[This was one of several presentations in the same vein from community residents, nevertheless, the committee voted 4 to 1 to approve the development anyway, saying that it would be 'good for the community'!]
The regulation of land development adjacent to an established community is a balancing act between the right of the owner to profit from the sale of the land, and the rights of the community not to have their quality of life adversely affected. In this case the owner of the land in question is none other than our esteemed federal government, right at the top of the food chain, newly awash in cash and with continuing surpluses projected practically to infinity.
Clearly the owner in this case does not need the money. It therefore follows that the only consideration in the disposition of this land should be the public interest. There should not be any other consideration when the federal government disposes of public land for which it does not need the money. Canada Lands will claim that it is a commercial company like any other, and engaged in a routine for-profit real estate transaction. Not true, it is a Crown Corporation reporting to the Minister of Public Works and there is a process for the federal cabinet to direct it to do something or not do something when it considers it necessary. I make this point at length to be sure that everyone here connects the dots. Whatever is being done with this land is being done in the name of the federal government, it cannot hide behind some arms length argument and wash its hands of the matter. It is rather more than abstract symbolism in this case to say "This land is our land".
Who will be the beneficiaries from this proposal? The main one will probably be Canada Lands, then of course the commercial consultants and developers and finally the city tax coffers. These are the only winners in this entire project that I can identify. The losers will be the adjacent communities with many thousand of residents, as the construction proceeds over the next eight years with falling air quality and increased traffic noise and congestion. Is this the "enhancement of quality of life in the community" for which Canada Lands claims to strive in its web page? I don't think so.
The proposal includes a residential section which will be located practically next door to a helicopter pad which is absolutely insane. Helicopters are sonic boom devices because the tips of the rotor blades move at well above the speed of sound, generating a continuous series of sonic boomlets. When one flies over your house at three in the morning - it really cleans your clock, as we in the community know only too well. If this residential project were to be proposed for a location that close to a helicopter pad at an airport, it would be turned down flat for non-compliance with noise regulations, regulations which apply to airports, but amazingly not to urban residential areas. Another speaker will address that in more detail. Is this in the public interest? I don't think so.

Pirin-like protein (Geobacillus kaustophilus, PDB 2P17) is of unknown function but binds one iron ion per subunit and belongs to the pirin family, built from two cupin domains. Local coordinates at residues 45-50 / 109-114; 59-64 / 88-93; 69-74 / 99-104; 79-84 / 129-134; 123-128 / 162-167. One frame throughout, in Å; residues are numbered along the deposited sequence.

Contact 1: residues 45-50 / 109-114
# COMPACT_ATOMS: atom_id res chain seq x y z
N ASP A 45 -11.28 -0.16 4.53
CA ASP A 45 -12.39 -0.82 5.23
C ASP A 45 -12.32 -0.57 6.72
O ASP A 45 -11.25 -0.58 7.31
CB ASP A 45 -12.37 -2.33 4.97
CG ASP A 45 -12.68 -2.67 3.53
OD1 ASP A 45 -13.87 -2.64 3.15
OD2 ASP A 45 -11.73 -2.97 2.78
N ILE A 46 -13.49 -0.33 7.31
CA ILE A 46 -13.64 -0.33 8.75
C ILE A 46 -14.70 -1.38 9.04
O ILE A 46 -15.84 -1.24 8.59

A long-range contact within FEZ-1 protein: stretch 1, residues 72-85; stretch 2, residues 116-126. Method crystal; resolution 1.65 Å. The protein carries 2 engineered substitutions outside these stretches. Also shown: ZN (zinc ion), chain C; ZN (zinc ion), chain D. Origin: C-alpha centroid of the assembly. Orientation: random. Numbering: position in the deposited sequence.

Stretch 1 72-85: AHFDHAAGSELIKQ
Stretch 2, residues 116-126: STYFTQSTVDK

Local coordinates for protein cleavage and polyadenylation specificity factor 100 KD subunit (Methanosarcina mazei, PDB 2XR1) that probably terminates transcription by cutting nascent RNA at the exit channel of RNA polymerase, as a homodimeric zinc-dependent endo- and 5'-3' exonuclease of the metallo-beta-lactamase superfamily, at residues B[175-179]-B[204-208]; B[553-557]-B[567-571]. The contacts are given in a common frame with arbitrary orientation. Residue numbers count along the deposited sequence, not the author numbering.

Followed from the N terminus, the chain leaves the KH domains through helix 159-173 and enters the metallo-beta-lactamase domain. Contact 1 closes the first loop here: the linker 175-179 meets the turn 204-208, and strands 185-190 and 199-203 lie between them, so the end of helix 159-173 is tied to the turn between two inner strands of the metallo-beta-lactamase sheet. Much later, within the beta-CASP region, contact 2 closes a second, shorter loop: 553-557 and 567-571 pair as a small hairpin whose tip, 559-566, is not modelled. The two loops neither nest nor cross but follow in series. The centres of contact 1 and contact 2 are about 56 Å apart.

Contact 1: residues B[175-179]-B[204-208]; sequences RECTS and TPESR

A massive office development is proposed for the site, this at a time when the downtown core has substantial office vacancy rates. I understand that this is a problem you are trying to address but which will be exacerbated by your federal government, because potential tenants will be attracted away from the core to new office space in this site if the proposal is approved. Is this in the public interest? The argument might be made that it will create jobs. Yes indeed, low paying clerical jobs. I am prepared to bet that not one person currently on the welfare rolls will benefit from the new jobs, either because they don't have the skills, or because the salaries offered wouldn't be enough to cover daycare costs. Those jobs will be filled by people migrating from outside the region, which will mean more massive housing developments like Hunt Club and Conroy Road. Is this in the public interest? Certainly not.
The City study four years ago recommended that funding for a portion of the Alta Vista Parkway should be in place, before further development within the Health Complex takes place. This is now a bone of contention between the two levels of government and will not be resolved before the new single administration is established with overall authority to integrate infrastructure with new development. Meanwhile the picture has changed dramatically. There is now almost half a million square feet of new building on the books and it is absolutely essential that there be an additional road to take the pressure off Smyth road and Alta Vista Drive.
Finally it seems to many of us that none of this development is needed and that absolutely none of it is in the public interest from any conceivable point of view. It would however be very much in the public interest if the land were to be ceded to the Ottawa Hospital for the inevitable expansion of health care facilities that is certain to be required if the recent call to arms by the ten provincial premiers is to be believed. That indeed would be a responsible course of action by the federal government.
Accordingly I urge you to put this whole project on hold at least until we have the new administration in place with the authority to deal with all aspects of its impact.
Finally I wish to point out that if all the residents of the community could be here today there would be a firestorm of opposition, but they all have full time jobs and busy lives, so the defence of the community is left to a disparate group of seniors who are up against a group of high priced Canada Lands consultants, which is being paid essentially from tax dollars.